There has been much talk recently about Andy Murray, Novak Djokovic, and Roger Federer hiring former champions to be their coaches. There are several reasons why this is probably a good idea, most obvious is the credibility and respect former champions bring to the relationship. Their ideas are going to get a considerate hearing from the champions they coach, who all have strong personalities themselves and are not easily convinced to do anything by just anyone.
For example, coaches had, for many years, been telling Roger Federer to come to net more. Under Edberg he’s now doing it. Andy Murray’s previous coaches found that his contrary personality made him difficult to influence. Brad Gilbert, who coached him for 18 months starting in 2006, said he repeatedly pushed Murray to attack more and hit less slices and tricky drop-shots. According to Brad, it resulted in Murray doing just the opposite. Now under Lendl, Murray hits both his forehand and backhand more aggressively and attacks at net more often. Finally, Djokovic, who is generally able to dominate baseline rallies, has been working, in the past year, on finishing more points at the net. Becker, who was quite adept at net himself, will be helpful in the process of improvement.
This is all interesting, but equally so is the meshing of personalities. Champions tend to be realistic, observant, and practical, and these traits show in their choice of coach. It would seem that each has hired the iconic coach whose personality is most similar to his own.
Take Murray and Lendl, for example. Both appear to be dour, emotionally reserved, non-garrulous, and even boring. (In private, both are highly intelligent and both can be quite funny.) But neither give scintillating press interviews, and both had difficulties breaking through in the finals of majors and winning them. But both eventually figured it out, Lendl first, of course, and then Murray. Some of Murray’s improvement was technical, but much was psychological, and this was enough, apparently, to push him over the hump. This process was certainly facilitated by their congenial meshing of personalities, and we must admire the practicality of both in finding each other.
As valuable as stroking/strategy improvements might be, winning major championships in the face of today’s well-balanced competition requires key help in the psychological realm. This is where the iconic coach can be of the most value, particularly when the player’s personality engages amiably with that of the coach. With this in mind, let’s take a further look at the player-coach combinations: Murray finds Lendl; Federer finds Edberg; and Djokovic finds Becker; each seeming to be the player’s most suitable counterpart.
Consider Federer and Edberg. Both are extraordinarily classy, self-less, and gentlemen on and off the court. Both are considerate of others and seem to have gentle, non-confrontational, unaggressive personalities. Both give substantially of themselves to promote the game, and both are renowned for their extraordinary sportsmanship. For example, in 1985 Edberg played Paul Annacone in the finals of the tournament in Los Angeles. In the last set Edberg reversed a bad call against Annacone at 5-all that cost him the game, and possibly the match, which Annacone eventually won at 7-6 in the third. Very classy and selfless of Edberg. Likewise selfless and against his own interests, Federer has fought to increase the prize money for the lower-ranked players who are struggling to make ends meet. Federer wants to ease their burdens. Because of incidents like these, Edberg won the ATP Sportsmanship Award five times, in recognition of which the ATP renamed the award the “Stefan Edberg Sportsmanship Award.” Not surprisingly, Federer has won the Stefan Edberg Sportsmanship Award eight times! All in all, Edberg and Federer would seem to very suitably matched.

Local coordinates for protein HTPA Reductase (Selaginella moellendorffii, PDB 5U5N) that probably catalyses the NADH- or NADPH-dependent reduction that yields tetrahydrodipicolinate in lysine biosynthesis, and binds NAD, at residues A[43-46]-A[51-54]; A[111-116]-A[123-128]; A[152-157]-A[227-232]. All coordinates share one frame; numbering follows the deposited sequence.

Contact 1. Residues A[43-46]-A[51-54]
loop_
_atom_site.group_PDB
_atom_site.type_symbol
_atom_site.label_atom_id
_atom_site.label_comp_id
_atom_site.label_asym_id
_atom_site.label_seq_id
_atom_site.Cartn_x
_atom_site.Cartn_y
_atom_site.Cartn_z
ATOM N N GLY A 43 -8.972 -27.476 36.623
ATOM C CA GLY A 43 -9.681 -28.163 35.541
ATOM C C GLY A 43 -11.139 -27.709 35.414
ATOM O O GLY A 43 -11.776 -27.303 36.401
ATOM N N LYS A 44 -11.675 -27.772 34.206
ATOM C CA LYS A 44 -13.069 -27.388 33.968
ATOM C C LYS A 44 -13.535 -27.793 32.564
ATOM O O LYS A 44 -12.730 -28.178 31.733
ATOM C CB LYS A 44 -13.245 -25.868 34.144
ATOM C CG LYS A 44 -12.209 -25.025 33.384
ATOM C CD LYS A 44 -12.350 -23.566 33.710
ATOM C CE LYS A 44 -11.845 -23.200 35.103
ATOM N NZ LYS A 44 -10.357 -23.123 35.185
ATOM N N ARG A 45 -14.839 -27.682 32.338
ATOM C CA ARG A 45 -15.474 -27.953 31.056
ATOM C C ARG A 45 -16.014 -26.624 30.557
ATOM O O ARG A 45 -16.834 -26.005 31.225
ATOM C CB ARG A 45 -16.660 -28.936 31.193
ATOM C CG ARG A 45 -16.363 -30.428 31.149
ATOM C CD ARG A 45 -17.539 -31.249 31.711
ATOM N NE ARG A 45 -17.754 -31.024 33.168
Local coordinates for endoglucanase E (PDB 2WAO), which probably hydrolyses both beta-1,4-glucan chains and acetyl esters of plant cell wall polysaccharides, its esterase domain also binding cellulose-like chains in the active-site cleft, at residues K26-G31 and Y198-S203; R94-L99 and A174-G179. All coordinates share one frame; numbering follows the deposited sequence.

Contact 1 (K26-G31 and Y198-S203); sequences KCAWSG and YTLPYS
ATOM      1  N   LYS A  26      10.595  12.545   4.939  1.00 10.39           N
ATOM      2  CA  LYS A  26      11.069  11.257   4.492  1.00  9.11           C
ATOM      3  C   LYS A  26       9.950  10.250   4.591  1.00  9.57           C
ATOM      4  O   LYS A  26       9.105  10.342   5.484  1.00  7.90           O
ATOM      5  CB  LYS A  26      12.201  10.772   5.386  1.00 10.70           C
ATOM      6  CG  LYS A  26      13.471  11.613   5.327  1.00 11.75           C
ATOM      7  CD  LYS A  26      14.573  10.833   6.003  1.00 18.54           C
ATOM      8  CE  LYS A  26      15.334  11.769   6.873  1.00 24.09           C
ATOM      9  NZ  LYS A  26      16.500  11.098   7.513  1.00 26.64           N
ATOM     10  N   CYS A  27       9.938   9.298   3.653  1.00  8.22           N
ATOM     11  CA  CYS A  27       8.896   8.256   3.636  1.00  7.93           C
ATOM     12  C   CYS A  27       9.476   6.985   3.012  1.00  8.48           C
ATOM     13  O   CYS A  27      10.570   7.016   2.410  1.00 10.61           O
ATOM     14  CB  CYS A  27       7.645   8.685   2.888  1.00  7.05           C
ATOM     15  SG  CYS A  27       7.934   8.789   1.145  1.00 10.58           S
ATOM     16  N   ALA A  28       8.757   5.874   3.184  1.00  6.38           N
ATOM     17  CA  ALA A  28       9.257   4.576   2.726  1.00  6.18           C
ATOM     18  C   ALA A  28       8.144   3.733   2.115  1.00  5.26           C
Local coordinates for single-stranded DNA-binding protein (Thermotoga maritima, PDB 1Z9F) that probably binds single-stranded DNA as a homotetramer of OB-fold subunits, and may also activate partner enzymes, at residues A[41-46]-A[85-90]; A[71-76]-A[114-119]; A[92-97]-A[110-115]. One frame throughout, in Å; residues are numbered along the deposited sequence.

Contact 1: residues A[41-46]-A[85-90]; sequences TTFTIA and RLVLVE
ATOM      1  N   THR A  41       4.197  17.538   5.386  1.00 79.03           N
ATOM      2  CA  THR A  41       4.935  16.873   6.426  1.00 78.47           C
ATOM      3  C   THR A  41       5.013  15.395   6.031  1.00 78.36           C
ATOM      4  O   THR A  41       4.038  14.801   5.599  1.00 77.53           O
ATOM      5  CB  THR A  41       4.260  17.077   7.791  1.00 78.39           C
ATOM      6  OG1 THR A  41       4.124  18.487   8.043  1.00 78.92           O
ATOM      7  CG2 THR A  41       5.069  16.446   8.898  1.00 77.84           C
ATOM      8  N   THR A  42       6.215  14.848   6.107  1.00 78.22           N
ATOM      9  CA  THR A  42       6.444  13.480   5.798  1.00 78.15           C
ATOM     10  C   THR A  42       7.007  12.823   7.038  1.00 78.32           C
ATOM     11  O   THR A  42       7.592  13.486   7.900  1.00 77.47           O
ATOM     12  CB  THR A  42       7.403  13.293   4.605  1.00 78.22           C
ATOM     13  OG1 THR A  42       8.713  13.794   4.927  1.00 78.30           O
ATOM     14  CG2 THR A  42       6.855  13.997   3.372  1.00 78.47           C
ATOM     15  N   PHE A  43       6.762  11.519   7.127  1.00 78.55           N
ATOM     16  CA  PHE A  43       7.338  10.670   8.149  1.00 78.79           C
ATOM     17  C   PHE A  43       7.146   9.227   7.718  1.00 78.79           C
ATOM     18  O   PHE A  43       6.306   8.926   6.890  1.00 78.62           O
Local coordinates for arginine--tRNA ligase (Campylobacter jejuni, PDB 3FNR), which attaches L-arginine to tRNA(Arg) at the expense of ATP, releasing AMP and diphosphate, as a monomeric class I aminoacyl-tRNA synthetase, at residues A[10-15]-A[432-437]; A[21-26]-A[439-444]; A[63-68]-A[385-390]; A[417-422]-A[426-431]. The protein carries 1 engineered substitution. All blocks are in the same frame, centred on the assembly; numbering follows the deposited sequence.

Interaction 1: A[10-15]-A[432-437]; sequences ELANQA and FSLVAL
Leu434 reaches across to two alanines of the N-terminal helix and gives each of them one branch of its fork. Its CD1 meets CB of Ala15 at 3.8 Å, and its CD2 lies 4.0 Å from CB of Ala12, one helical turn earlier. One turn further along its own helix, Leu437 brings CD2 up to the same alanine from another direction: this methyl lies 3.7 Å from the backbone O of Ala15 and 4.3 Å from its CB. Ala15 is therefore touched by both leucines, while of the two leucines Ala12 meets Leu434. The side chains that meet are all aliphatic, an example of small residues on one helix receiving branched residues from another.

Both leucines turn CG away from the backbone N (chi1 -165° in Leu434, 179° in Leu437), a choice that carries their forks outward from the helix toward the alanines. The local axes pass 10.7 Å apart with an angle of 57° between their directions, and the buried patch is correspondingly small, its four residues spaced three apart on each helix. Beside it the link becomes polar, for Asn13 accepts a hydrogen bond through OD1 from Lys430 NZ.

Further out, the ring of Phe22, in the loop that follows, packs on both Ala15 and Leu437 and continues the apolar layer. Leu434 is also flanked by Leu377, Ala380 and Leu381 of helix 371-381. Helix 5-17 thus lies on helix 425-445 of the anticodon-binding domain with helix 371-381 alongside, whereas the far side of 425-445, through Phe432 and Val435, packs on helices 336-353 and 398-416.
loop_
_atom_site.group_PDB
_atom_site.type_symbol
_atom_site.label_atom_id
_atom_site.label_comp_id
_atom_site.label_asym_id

Finally we get to Novak Djokovic and Boris Becker. Compared with Murray and Federer, Djokovic is by far the most emotional and expressive on court. He has an outsized sense of humor that occasionally gets him into trouble, as when he publically mimicked the strokes and mannerisms of his fellow pros a few years ago. I thought these impressions were awfully funny but many of his contemporaries didn’t. Recently he’s been shown on television doing a hilarious imitation of Becker’s own court mannerisms, with Becker watching and heartily laughing at it. Obviously, their senses of humor mesh, which is a good start. And like Djokovic, Becker also has an outsized, eclectic personality, and he was much more emotionally expressive on court than either Edberg or Lendl, making him a better match for Djokovic.
We don’t yet know how well these relationships will stand the test of time, but at present they appear to be off to quite a good start.